Upstate Carolina Radiology

Diagnostic Radiology

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Diagnostic radiologists are medical doctors who are specially trained to evaluate and diagnose disease or injury with imaging techniques. These doctors complete the four years of medical school, pass licensing examinations, as well as go on to do at least four years of post-graduate residency. Furthermore, they often complete an additional one to two years of specialized training in subspecialties, such as musculoskeletal, nuclear medicine, mammography and so forth.

All twenty diagnostic radiologists in Upstate Carolina Radiology are subspecialized to provide more thorough evaluation of patients’ images.  These physicians use X-rays, MRI, PET scans, CT (or CAT) scans, Nuclear Medicine, digital mammograms and a host of other tools to understand what’s going on inside your body.

Board-certified radiologists are on the front lines of everyday medicine when it comes to diagnosing medical conditions. ” You cannot treat a disease unless you know what you are treating,” comments Dr. Paul Kountz. “And to know what you are treating in 2009 almost always requires expert medical imaging.” Our doctors study for 10-15 years to become board-certified.

“A board-certified radiologist is not only the most qualified person to interpret your medical imaging study but frequently also the best to determine the most appropriate test in your circumstance,” says Dr. Peter Ryan. “This streamlines the testing, saving time, uncertainty, and money.”

Related Information


MRI (Magnetic Resonance Imaging) is a non-invasive diagnostic procedure. This is a valuable medical exam that uses magnetic fields and radio frequencies to generate detailed anatomical images. MRI scans have been performed safely and successfully for over twenty years. Read More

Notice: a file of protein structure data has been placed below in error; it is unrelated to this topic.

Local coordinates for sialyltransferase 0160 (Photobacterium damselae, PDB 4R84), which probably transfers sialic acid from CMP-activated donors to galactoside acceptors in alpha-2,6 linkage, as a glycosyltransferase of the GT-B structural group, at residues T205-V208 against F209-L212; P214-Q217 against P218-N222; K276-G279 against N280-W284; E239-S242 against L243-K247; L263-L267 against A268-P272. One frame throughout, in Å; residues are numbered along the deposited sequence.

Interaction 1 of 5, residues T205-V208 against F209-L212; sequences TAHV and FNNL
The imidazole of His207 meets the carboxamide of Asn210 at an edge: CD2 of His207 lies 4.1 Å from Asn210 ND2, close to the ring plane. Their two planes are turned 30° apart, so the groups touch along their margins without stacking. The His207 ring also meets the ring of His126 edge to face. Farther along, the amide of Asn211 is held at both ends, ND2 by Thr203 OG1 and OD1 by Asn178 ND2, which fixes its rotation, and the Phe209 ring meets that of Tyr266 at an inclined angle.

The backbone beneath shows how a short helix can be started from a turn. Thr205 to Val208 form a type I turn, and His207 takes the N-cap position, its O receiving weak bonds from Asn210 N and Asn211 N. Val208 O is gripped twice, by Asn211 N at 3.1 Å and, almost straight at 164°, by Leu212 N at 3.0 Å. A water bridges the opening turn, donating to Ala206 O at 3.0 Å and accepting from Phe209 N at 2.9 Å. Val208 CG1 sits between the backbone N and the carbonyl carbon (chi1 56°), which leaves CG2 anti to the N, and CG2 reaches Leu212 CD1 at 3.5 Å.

CT (Computed Tomography)

CT (Computed Tomography) is a valuable diagnostic medical exam that combines X-rays and computers. Often called CAT scans, CT scans have been performed successfully for almost thirty years. A CT scan gives the radiologist a non-surgical way to see inside your body. One advantage of CT is its ability to rapidly acquire two-dimensional pictures of your anatomy. Read More

Health Screening

Early detection of diseases has given us the opportunity to treat health issues before they get out of control. Today, there are more affordable screening tools available to find a disease before symptoms are even present. Read More

Breast Health

Our physicians are devoted to early detection and diagnosis of breast cancer. From the mammogram to the breast biopsy, we have the belief that the earlier breast cancer is detected the better the survival rate. Read More

Musculoskeletal (MSK)

The musculoskeletal system is made up of bones, joints and muscles. There are 206 bones that comprise the skeletal system. These are composed of osseous tissue, which is made up of proteins, minerals and bone cells. Read More


A Neuroradiologist is a subspecialized diagnostic radiologist. These specialists focus on diagnosing and characterizing abnormalities of the central and peripheral nervous system, spine and head and neck. Primarily, the imaging modalities used in this subspecialty are CT (Computed Tomography) and MRI (Magnetic Resonance Imaging) scans. Read More

Nuclear Medicine

Nuclear medicine imaging is a subspecialty of diagnostic radiology that uses small amounts radioactive material to help to diagnosis and treat of disease. Nuclear Medicine is often used to evaluate how an organ or tissue is functioning, by assessing the metabolism and/or blood flow of the organ or tissue. Read More


Ultrasound imaging is a technique used that involves exposing the body to high-frequency sound waves to produce images. Ultrasound images are captured in real-time, which enable physicians to evaluate the blood flow, the movement of specific organs, as well as, the structure of the organs. Read More